need help with this book
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The main theme of The Good Earth is announced in its title: it is the good earth itself. The story follows Wang Lung's climb from poverty to riches, from toiling peasant to wealthy landowner. But all along the way-like signposts on a road-you may read messages pointing to the deeper meaning of the story, the life-sustaining bond of human beings with the land. Wang always returns to this.
Wang receives his livelihood and spiritual rejuvenation from the land. He experiences harmony with O-lan working beside him. His sole source of stability is in the land, and this is why he always transforms any material gain into land. You see the decline of the House of Hwang as it becomes separated from the land, and the same seems to hold for Wang when he is apart from his land.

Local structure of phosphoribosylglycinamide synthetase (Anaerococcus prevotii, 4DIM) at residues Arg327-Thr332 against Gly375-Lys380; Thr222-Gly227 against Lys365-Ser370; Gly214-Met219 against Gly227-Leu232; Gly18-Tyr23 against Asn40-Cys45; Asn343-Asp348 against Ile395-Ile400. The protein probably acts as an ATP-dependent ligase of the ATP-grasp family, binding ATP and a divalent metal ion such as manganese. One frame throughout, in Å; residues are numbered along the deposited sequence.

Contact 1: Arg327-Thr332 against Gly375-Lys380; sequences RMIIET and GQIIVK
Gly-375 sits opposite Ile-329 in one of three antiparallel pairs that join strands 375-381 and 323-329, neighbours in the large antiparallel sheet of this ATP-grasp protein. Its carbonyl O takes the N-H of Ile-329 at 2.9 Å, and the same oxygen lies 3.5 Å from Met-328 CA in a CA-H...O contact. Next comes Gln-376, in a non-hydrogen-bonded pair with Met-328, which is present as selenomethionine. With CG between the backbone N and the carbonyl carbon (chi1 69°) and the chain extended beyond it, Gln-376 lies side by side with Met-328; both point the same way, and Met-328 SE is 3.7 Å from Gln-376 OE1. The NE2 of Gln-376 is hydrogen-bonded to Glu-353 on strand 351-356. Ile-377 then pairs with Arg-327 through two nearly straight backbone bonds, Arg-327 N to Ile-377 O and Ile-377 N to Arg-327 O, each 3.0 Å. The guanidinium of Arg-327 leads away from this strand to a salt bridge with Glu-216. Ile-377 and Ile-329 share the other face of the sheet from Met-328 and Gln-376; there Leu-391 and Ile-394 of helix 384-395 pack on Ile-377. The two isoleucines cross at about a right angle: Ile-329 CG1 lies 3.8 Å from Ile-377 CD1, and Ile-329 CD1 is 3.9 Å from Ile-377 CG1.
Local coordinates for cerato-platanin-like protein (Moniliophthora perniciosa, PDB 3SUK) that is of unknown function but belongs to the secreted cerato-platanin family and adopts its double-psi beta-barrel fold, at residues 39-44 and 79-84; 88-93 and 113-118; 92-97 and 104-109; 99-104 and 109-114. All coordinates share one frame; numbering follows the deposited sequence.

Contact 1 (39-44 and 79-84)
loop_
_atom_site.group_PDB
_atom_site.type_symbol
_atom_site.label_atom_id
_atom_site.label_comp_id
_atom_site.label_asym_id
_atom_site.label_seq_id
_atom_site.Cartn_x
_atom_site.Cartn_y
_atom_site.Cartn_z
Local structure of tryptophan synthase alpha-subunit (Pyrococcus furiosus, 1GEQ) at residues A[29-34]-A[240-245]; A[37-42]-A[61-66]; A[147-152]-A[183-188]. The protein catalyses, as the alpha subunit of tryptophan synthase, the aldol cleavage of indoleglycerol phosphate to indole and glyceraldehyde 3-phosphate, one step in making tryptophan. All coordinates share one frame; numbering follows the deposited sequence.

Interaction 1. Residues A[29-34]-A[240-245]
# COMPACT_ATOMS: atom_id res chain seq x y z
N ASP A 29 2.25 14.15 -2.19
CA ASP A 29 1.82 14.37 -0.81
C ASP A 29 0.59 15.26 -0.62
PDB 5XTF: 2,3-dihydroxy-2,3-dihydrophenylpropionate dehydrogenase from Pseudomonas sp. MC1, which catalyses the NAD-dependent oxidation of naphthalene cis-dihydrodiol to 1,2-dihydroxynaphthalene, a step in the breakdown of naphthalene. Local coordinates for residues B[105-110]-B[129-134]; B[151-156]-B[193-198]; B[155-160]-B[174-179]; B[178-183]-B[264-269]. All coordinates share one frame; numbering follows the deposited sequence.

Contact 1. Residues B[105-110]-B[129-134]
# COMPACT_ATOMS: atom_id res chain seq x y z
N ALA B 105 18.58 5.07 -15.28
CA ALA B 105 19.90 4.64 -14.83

What do you make of the turn in the story by which Wang Lung's fortunes rise-not from the fruit of the earth but from the money and jewels he and O-lan have stolen? Is it possible that the author means that labor and the good earth are not enough? That the poor farmer couldn't survive without a stroke of good fortune or the opportunity to take something from the rich? Or, perhaps this money is the evil seed of the Wang family's eventual disintegration. Frequently in the book, silver and land are presented as opposing values, as when O-lan takes silver for the furniture but won't sell the land before leaving for the south.